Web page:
Tuesday, 27 March 2012

On the right track

Shauni O'Neill, station master
As the woman tube driver on the Northern Line announced the other morning, in a clear and cheerful voice, that she was waiting for signals to change before moving on, I was reminded of smiling face of Shauni O'Neill on the front cover of the latest City and Guilds magazine Broadsheet. At the age of 15, with a clutch of GCSEs at A and B grade, she beat 7,000 applicants to become one of the 15 apprentices taken on by Transport for London (TfL). She studied signalling, controlling, train driving amongst other things,  undertaking 100 City and Guild study units and becoming National Apprentice of the Year in 2011. 

Shauni describes how passengers and staff alike laughed at her first station announcements as a trainee, because she sounded so happy. “You’re not really meant to sound that happy when you’re telling people about delays on the Metropolitan Line.” Now she is the station manager at Chalfont and Latimer underground station at the age of 18, earning a good salary and with ambitions to reach the top in TfL. As Shauni points out, if she had taken the university route, she would have begun accumulating debt rather than earning a good salary and well on the way on her chosen career path.

At last there seems to be a shift away from the absurd New Labour dream of seeing 50 per cent of the population going to university. Quite apart from the sheer cost, the dubious nature of the some of the degree courses and the high dropout rate, it is increasingly recognised that there are other routes to building a successful working life and career. This is particularly so in the world of construction and engineering, powerfully brought home earlier this month at the Big Bang Science andEngineering Fair at the NEC Birmingham.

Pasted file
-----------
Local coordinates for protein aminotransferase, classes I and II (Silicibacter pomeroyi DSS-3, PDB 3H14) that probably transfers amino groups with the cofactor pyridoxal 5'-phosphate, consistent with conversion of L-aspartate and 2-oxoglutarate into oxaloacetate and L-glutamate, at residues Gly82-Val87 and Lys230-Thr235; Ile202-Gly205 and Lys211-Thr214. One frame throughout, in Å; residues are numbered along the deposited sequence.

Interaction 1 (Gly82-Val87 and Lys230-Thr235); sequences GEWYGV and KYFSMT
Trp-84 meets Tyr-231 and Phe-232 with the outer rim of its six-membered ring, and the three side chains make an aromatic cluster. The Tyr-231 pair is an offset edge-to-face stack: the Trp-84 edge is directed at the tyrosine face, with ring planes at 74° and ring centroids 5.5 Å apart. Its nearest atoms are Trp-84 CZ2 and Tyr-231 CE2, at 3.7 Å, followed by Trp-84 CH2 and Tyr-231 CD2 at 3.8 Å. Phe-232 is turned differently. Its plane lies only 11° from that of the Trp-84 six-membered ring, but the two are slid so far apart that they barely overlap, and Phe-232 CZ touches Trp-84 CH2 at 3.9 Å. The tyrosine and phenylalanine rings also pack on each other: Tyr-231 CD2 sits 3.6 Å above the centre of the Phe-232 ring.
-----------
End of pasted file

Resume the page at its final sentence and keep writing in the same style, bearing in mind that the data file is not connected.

Thumbs up for the Big Bang Fair
As a  non-executive director of EngineeringUK, which dreamt up the idea of the Big Bang Fair in 2008, I found this year's fair even more exhilarating, entertaining and inspirational than ever.  Touring the exhibition with the Government's Chief Scientific Adviser, Sir John Beddington, we met a number of young people who were making  informed decisions about the right track to take. A couple of Year 13 students, demonstrating their innovative robotic device, talked enthusiastically about their plans. One is aiming to take a degree in Aeronautical Engineering at Southampton University, the other is delighted to be taking up an apprenticeship with a diesel engine company in Gloucestershire. 

Making the right decision is more important than taking the one that is perceived to be the 'better' decision. The Big Bang Fair is the largest celebration of science, technology, engineering and maths for young people in the UK. Everything is aimed at showing just how many exciting and rewarding opportunities there are out there for them with the right experience and qualifications. With over three days of wall-to-wall science and engineering shows, activities and workshops, the Fair attracted 56,000 visitors, including young people and very importantly their parents and teachers. 

Shauni O'Neill recounts how her teachers told her she was too intelligent to do an apprenticeship - "but now they've seen that I've done well and it's a viable option, I've been invited back to school to talk about it."

 Captivating:  flying penguins at the record breaking Big Bang Fair 2012

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